10.3.9. Configuring Connection Settings

10.3.9.1. Configuring 802.1X Security

802.1X security is the name of the IEEE standard for port-based Network Access Control (PNAC). Simply put, 802.1X security is a way of defining a logical network out of a physical one. All clients who want to join the logical network must authenticate with the server (a router, for example) using the correct 802.1X authentication method.
802.1X security is most often associated with securing wireless networks (WLANs), but can also be used to prevent intruders with physical access to the network (LAN) from gaining entry. In the past, DHCP servers were configured not to lease IP addresses to unauthorized users, but for various reasons this practice is both impractical and insecure, and thus is no longer recommended. Instead, 802.1X security is used to ensure a logically-secure network through port-based authentication.
802.1X provides a framework for WLAN and LAN access control and serves as an envelope for carrying one of the Extensible Authentication Protocol (EAP) types. An EAP type is a protocol that defines how WLAN security is achieved on the network.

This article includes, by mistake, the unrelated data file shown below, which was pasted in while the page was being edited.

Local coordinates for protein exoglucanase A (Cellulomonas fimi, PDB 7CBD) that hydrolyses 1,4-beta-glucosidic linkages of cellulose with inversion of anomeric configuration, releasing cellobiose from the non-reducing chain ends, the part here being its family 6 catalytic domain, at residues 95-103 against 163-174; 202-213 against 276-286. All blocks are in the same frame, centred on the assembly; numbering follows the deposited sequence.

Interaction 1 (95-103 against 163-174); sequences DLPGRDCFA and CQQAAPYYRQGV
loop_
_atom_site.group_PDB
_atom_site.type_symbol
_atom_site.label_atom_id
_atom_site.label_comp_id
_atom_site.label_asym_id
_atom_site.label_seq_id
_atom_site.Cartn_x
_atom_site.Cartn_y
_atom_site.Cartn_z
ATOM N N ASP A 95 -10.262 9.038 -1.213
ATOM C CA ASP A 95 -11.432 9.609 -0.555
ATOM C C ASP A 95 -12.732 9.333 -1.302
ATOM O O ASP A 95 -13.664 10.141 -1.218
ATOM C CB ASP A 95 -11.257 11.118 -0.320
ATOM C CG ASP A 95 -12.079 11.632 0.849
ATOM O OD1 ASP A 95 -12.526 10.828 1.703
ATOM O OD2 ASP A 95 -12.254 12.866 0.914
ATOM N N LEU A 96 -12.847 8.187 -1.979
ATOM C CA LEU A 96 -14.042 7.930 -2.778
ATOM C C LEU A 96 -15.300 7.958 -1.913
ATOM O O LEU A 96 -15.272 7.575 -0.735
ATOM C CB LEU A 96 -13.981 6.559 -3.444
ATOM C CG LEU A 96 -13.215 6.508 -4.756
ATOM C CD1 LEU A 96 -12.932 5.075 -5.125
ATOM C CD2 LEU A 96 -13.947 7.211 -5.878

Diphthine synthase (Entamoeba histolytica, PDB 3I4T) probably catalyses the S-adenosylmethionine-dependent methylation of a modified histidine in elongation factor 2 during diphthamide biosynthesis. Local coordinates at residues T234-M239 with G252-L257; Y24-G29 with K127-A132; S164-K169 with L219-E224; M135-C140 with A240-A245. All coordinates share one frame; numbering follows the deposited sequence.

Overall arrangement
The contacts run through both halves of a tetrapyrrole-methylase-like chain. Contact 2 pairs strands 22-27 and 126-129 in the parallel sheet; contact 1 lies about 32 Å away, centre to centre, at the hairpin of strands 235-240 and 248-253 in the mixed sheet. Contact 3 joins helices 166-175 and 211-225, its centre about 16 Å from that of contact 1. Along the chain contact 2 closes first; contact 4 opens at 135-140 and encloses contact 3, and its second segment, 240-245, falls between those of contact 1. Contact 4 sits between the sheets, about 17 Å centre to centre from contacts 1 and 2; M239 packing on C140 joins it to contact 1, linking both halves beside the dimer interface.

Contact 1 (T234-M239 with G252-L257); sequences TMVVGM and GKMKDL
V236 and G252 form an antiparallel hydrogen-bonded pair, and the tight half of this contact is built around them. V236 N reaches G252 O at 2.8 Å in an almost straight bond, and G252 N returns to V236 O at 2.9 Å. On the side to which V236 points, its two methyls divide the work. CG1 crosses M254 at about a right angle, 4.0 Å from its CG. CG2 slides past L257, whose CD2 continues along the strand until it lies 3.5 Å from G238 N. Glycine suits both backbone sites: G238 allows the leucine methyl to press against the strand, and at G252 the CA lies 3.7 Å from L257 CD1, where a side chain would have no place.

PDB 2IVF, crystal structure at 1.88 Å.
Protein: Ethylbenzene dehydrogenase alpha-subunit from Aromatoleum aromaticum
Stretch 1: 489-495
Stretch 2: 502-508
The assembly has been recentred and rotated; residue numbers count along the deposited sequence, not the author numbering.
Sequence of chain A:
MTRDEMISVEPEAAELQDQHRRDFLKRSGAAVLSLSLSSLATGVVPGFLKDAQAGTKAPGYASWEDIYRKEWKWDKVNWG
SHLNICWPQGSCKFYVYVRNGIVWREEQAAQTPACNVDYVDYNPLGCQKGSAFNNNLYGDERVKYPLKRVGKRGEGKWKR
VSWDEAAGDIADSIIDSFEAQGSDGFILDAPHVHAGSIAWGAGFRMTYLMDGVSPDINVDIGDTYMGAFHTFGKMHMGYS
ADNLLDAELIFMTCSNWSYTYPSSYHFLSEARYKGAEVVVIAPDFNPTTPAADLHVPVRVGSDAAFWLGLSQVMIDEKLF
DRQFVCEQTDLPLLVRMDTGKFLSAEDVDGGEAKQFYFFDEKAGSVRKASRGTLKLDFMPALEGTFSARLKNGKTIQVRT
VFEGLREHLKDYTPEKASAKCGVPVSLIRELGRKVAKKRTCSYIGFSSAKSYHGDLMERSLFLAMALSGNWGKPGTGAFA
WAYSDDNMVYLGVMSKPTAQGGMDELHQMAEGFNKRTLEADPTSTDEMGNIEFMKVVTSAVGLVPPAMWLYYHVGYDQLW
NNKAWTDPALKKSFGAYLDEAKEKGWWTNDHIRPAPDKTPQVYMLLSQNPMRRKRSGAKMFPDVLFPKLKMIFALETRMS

You can configure 802.1X security for a wired or wireless connection type by opening the Network Connections window (see Section 10.2.2, “Configuring New and Editing Existing Connections”) and following the applicable procedure:

Procedure 10.15. For a wired connection...

  1. Either click Add, select a new network connection for which you want to configure 802.1X security and then click Create, or select an existing connection and click Edit.
  2. Then select the 802.1X Security tab and check the Use 802.1X security for this connection check box to enable settings configuration.

Procedure 10.16. For a wireless connection...

  1. Either click on Add, select a new network connection for which you want to configure 802.1X security and then click Create, or select an existing connection and click Edit.
  2. Select the Wireless Security tab.
  3. Then click the Security dropdown and choose one of the following security methods: LEAP, Dynamic WEP (802.1X), or WPA & WPA2 Enterprise.
  4. See Section 10.3.9.1.1, “Configuring TLS (Transport Layer Security) Settings” for descriptions of which EAP types correspond to your selection in the Security dropdown.